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Cover Letters

Just like your resume, your cover letter is an example of your work product. Your goal is to convince the employer to interview you.

The cover letter should be no more than three or four paragraphs in length. Use one paragraph to explain why you are interested in a position with the employer. In this paragraph, show that you are familiar with the employer's business. Use the middle one or two paragraphs to make a convincing case about why the employer should consider you for this position. Highlight your accomplishments, and prove why you will add value to the employer's practice or other business. Don't simply repeat what is in your resume; instead, try to use specific examples to illustrate why you are right for the position. Finally, use a concluding paragraph to thank the employer for consideration, and to request an interview at the employer's convenience.

Follow these guidelines:

  • Consult a dictionary and a manual of style to check punctuation, spelling, and grammar. Be sure there are no typograpical errors. Have someone else help you proofread your letter.
  • Cover letters should accompany your resume whenever you mail it in response to a known opening or as part of your direct contact with an employer.
  • Cover letters should reflect a little of your personality while getting your message across clearly and succinctly.
  • Avoid using "gimmicks" in your letters. Strive for a letter that is warm, personalized, yet businesslike in its approach.
  • Personalize each cover letter. You will lend credibility to your request if you make specific references to the recipient's practice. Personalizing the letter also will reflect the time you have spent analyzing what the employer does and how your skills fit into their overall picture.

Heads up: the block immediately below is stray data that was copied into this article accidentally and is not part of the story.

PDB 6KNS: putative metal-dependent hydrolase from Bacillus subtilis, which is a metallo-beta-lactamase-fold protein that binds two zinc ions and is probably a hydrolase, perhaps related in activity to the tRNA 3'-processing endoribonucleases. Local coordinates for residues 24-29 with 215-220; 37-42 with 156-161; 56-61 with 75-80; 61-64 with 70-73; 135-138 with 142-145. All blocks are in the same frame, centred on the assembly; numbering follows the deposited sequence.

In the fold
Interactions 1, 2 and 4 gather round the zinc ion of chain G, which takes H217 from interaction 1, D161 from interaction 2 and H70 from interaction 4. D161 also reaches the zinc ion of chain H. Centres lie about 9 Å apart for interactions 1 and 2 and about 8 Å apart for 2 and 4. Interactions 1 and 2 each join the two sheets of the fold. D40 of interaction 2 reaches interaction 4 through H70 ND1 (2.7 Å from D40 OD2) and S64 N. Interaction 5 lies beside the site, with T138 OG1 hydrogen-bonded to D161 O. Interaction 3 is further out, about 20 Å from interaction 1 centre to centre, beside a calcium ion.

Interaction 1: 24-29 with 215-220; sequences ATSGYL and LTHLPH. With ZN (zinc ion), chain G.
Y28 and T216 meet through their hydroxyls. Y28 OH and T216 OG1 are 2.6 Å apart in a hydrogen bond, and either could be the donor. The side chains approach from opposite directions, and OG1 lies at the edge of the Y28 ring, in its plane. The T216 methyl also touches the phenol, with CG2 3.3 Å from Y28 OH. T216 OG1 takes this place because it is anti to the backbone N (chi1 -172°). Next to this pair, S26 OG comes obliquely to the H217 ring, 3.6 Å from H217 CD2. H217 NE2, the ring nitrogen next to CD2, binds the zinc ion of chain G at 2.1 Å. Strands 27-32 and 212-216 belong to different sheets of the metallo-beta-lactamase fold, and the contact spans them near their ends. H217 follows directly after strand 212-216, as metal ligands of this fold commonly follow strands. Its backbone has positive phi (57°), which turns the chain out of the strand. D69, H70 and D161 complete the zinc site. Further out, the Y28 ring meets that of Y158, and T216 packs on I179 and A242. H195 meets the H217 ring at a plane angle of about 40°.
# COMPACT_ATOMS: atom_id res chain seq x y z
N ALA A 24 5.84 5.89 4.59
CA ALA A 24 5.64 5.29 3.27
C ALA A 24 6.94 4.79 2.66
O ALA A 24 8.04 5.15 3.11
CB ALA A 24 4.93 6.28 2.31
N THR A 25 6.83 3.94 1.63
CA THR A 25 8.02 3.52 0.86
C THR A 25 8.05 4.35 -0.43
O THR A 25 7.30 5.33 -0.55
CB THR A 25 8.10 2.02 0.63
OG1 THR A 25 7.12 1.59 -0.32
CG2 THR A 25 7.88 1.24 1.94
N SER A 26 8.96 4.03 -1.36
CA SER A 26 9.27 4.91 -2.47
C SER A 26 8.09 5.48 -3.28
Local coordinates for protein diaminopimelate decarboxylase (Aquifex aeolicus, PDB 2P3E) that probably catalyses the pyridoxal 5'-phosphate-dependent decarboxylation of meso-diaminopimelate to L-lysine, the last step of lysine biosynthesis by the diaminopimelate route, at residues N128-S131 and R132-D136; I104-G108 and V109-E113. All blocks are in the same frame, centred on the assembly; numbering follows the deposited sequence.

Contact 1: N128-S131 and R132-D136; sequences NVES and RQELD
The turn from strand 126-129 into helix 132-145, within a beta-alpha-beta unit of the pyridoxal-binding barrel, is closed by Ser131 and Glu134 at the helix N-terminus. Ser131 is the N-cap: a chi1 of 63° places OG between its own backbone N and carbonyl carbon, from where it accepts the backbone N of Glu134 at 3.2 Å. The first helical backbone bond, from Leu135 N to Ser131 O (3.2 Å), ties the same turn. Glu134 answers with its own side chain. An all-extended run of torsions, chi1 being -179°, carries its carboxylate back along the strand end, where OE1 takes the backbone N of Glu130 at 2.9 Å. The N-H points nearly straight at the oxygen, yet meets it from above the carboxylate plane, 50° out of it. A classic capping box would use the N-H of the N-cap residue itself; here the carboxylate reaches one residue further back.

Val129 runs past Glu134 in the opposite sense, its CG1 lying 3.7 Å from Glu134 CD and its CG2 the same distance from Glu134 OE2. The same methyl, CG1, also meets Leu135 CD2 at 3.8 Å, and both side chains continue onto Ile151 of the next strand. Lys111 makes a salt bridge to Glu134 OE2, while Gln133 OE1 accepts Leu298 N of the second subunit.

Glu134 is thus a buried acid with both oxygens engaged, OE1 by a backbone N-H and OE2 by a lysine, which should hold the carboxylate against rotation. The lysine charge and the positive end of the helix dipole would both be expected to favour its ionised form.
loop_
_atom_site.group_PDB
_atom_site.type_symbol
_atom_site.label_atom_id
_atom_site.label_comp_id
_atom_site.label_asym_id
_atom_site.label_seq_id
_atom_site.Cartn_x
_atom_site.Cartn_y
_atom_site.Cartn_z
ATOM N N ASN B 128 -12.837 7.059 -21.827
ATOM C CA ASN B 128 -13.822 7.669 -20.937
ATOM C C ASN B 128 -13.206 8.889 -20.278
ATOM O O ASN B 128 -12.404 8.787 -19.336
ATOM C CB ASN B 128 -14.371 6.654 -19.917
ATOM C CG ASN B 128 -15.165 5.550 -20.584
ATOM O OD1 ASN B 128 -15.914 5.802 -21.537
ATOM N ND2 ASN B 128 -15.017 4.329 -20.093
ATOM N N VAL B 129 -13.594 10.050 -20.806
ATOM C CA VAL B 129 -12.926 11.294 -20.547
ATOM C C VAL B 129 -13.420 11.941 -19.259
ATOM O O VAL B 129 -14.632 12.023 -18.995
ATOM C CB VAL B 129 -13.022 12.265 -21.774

• Cover letters should be no longer than one page and no longer than three or four paragraphs.
  • For hard copies, cover letters should be printed on 8 1/2" by 11" neutral-colored bond paper (preferably white or cream). The paper used for the cover letter should match that used for the resume. Use a printer to generate an address label for each envelope; don't hand write the address. Envelopes should match the paper used for your resume and cover letter.
  • For letters to be sent by email, use pdf format whenever possible. Print a copy of the pdf to be sure there are no spacing problems after the document conversion. If you send a leter in a word processing format, be sure to remove metadata.
  • Address your letter to a specific person (ideally, the individual who has the power to hire) by name and title. Avoid addressing letters to "Dear Sir/Madam" or "To Whom it May Concern," unless you are responding to a posting that does not have specific contact information. Correct spelling and verification of title can be checked online, or by phoning for this information.
  • Let the letter reflect your individuality by describing what is particularly appealing to you about the organization, i.e., practice areas, geographic location, size, etc.
  • Keep copies of all letters you send, as these can be valuable for any future action. For example, if you wish to send a thank you note or a second letter to a different department or individual of the same organization, referring to your earlier correspondence can be helpful.
    • For additional cover letter pointers, see this blog post from PSLawNet.

Contact Information
CDO OFFICE: 254.710.1210
Angela Cruseturner
Assistant Dean of Career Development
Daniel Hare
Director of Career Development
Employer Relations


Monica Wright
CDO Office Manager
Career Development Student Advisory Council
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